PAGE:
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Electronic Imaging & Signal Processing

Toward mimicking biological vision with protein-based flexible imaging arrays

A novel bioelectronic sensing device offers several potential advantages, including mechanical flexibility, and reduction in weight, power consumption, complexity, and fabrication cost.
20 November 2006, SPIE Newsroom. DOI: 10.1117/2.1200611.0468

Vision is the predominant sense for countless species because it provides the richest source of information about the surrounding environment. This is why researchers are striving to design artificial vision systems. In the field of mobile robotics, omnidirectional cameras have become increasingly prevalent due to their wide field of view.1 They also enable the development of more efficient algorithms for estimating optical flow. Unfortunately, their performance is often limited by the complex optics required to project scene points onto a planar CCD or CMOS array.

In contrast, biological vision systems feature simple optics schemes with photoreceptors arranged in very compact and nonplanar structures. Among vertebrates, the single-aperture eye has photoreceptors arranged along its inner concave surface, where a single lens focuses the light. The apposition compound eye, common to insects, has a microlens array that covers the convex surface of the eye. Each microlens focuses light on a small group of photoreceptors. In recent years, a number of artificial imaging sensors have been developed to mimic some of the features of these biological vision components. In most cases, novel microlenses and convex mirrors are being developed to interface existing image sensors.2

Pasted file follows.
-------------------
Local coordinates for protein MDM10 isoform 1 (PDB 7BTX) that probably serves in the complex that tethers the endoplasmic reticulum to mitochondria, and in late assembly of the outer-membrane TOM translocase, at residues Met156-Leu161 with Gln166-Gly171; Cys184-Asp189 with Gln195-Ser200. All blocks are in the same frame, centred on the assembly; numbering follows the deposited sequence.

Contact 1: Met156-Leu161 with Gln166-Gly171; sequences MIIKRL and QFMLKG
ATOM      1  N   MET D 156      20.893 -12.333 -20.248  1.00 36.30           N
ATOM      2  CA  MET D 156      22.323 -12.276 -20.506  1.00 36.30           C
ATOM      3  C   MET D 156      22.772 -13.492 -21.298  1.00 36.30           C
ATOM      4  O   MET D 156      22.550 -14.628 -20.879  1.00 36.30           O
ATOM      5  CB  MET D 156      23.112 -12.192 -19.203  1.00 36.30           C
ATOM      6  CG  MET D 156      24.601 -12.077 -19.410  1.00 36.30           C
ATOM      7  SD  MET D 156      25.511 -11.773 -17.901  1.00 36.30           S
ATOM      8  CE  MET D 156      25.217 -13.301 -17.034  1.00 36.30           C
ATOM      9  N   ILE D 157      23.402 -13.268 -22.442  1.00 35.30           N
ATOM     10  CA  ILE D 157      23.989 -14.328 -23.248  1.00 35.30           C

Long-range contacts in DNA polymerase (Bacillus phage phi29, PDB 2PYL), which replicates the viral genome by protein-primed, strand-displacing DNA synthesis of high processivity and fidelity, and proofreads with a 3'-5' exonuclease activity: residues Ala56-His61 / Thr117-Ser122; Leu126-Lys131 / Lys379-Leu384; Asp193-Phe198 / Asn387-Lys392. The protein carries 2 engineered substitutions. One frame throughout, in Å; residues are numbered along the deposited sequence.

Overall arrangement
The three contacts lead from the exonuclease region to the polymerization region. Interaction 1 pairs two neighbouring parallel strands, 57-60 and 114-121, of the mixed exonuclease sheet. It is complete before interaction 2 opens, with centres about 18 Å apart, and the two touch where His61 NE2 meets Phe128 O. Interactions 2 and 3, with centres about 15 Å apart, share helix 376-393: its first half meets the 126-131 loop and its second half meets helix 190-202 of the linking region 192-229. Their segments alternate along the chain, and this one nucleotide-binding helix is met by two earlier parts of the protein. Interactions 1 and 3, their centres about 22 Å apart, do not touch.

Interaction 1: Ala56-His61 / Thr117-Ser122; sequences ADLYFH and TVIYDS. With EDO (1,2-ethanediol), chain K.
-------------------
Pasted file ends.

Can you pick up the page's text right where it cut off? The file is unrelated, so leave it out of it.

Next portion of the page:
Limitations in current silicon-based electronics have also prompted researchers to exploit the photosensitive properties of biological materials as a means of improving the functionality, performance, and fabrication of light-sensing and imaging devices.

With the goal of mimicking the shape of natural eyes, we have developed a new sensor array that exploits protein-based photocells and transparent flexible electrode technology. The protein in question is bacteriorhodopsin (bR), the light-harvesting system found in the cell membrane of Halobacterium salinarium. It exhibits photoresponse characteristics similar to those of the rhodopsin pigments that sense light in vertebrate eyes and has been the focus of intensive research for the past three decades.3 Under anaerobic conditions, the bacterium grows purple membrane (PM) patches in the form of a two-dimensional crystalline lattice of uniformly oriented bR trimers. The PM uses solar energy to transport hydrogen ions across the bacterial cell membrane, thus generating the potential difference required to drive the synthesis of adenosine triphosphate. Its crystalline structure provides bR with a high level of chemical and thermal stability, making it an attractive material for developing artificial vision systems.3–9